Conductor Namechecked by Cate Blanchett in ‘Tár’ Slams Film

Marin Alsop, the female conductor namechecked by Cate Blanchett in her latest film “Tár,” has slammed the project, saying it offended her “as a woman… as a conductor…as a lesbian.”

Blanchett is already being tipped for an Oscar for her performance as Lydia Tár, a lesbian conductor who is accused of being abusive towards young women.

A number of viewers, including New York Times writer Zachary Woolfe, have spotted parallels between Alsop and Tár, such as the fact that both are Leonard Bernstein protegees, both are lesbians, both are married to orchestral musicians (with whom they have children) and both were, until recently, the only women to lead a big orchestra (Alsop at Baltimore, Tár at the Berlin Philharmonic.)

And in the film’s first act, in a scene in which Tár is being interviewed by real-life New Yorker writer Adam Gopnik, she even namechecks Alsop, saying: “As to the question of gender bias, I have nothing to complain about. Nor, for that matter, should Nathalie Stutzmann, Laurence Equilbey, Marin Alsop, or JoAnn Falletta. There were so many incredible women who came before us, women who did the real lifting.”

One major difference between the two conductors, however, is that in the fictional film Tár is accused of sexual misconduct, a plot twist that Alsop has now called “offensive.”

“I first read about it in late August and I was shocked that that was the first I was hearing of it,” Alsop said of the film in an interview with the U.K.’s Sunday Times newspaper. “So many superficial aspects of ‘Tár’ seemed to align with my own personal life. But once I saw it I was no longer concerned, I was offended: I was offended as a woman, I was offended as a conductor, I was offended as a lesbian.”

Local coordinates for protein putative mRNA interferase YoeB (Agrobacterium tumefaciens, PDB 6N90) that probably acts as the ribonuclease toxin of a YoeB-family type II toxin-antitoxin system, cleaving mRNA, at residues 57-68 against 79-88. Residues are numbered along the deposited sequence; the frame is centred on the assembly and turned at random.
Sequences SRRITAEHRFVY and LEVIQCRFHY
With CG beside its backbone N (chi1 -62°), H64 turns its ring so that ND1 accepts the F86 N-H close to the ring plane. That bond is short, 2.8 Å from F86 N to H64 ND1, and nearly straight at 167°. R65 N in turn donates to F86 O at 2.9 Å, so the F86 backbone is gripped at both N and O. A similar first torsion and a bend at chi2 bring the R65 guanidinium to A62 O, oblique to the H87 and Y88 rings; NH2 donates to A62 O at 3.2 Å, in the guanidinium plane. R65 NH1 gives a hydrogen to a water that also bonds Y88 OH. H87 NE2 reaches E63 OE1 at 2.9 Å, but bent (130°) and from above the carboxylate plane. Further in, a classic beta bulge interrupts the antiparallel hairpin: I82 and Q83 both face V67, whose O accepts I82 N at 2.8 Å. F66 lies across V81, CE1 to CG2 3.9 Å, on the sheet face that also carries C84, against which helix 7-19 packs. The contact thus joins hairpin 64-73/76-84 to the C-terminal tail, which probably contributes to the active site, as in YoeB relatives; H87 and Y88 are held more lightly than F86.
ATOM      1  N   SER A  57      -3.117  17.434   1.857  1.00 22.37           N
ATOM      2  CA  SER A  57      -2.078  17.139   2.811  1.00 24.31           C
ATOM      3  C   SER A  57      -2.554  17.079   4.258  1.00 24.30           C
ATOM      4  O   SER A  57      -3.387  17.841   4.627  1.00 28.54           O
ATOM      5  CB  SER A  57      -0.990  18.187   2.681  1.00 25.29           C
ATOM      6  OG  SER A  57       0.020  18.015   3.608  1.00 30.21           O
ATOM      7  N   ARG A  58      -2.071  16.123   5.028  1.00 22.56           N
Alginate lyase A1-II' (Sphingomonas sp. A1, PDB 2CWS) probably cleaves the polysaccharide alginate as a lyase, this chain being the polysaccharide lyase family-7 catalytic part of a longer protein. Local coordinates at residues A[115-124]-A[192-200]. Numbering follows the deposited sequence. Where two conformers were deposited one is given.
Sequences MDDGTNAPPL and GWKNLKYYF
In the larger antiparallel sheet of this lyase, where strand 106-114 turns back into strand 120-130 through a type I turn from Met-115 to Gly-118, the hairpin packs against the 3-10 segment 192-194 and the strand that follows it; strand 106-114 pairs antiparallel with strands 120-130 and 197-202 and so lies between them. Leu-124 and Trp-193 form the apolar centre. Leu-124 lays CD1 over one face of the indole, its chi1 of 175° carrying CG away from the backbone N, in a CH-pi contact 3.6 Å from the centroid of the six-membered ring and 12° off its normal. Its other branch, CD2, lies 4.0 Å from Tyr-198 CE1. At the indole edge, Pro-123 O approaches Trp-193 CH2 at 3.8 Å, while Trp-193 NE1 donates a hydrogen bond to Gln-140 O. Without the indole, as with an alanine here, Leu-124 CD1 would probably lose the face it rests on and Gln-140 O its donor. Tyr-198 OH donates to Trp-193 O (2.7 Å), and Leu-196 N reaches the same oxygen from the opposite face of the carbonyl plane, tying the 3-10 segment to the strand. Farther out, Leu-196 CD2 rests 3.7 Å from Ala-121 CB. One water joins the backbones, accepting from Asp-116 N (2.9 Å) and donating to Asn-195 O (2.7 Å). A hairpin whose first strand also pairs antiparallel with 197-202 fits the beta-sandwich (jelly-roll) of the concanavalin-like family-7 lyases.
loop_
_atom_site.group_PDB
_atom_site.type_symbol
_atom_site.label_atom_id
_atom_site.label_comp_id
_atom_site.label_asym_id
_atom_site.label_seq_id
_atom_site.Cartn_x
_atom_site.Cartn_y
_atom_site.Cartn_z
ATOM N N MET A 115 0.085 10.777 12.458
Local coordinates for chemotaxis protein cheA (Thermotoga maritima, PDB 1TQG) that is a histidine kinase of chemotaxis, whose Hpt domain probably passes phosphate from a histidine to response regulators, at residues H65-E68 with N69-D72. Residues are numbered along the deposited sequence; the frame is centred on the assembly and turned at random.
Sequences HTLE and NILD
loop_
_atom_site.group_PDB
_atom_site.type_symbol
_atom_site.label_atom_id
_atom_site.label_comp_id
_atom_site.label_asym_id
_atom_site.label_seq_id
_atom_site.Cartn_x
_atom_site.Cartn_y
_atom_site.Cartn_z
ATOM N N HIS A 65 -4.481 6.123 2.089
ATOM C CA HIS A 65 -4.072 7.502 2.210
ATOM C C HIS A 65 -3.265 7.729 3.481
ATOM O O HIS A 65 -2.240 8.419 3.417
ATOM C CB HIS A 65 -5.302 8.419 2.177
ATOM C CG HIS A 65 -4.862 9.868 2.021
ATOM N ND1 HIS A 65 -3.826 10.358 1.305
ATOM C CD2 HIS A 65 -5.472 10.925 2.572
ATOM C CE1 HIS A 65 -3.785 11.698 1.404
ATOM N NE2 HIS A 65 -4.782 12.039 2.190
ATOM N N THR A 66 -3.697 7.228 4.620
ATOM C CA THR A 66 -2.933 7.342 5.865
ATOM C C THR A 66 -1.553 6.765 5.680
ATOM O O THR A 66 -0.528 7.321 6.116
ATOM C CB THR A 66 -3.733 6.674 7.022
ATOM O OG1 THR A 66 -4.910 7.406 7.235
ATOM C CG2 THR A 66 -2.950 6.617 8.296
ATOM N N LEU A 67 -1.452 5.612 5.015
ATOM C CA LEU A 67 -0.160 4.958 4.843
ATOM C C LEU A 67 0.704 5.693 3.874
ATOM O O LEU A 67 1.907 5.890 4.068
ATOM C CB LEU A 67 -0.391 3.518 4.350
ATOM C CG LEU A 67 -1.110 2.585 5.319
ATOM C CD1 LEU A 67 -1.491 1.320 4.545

“To have an opportunity to portray a woman in that role and to make her an abuser — for me that was heartbreaking,” she continued. “I think all women and all feminists should be bothered by that kind of depiction because it’s not really about women conductors, is it? It’s about women as leaders in our society. People ask, ‘Can we trust them? Can they function in that role?’ It’s the same questions whether it’s about a CEO or an NBA coach or the head of a police department.”

“There are so many men — actual, documented men — this film could have been based on but, instead, it puts a woman in the role but gives her all the attributes of those men. That feels antiwoman. To assume that women will either behave identically to men or become hysterical, crazy, insane is to perpetuate something we’ve already seen on film so many times before.”

“Tár,” which was written and directed by Todd Field, premiered at Venice last year where it got a rave response. Martin Scorsese has also said he is a fan of the film.

Alsop herself has been the subject of a feature documentary, Bernadette Wegenstein’s “The Conductor,” which was released in 2021.

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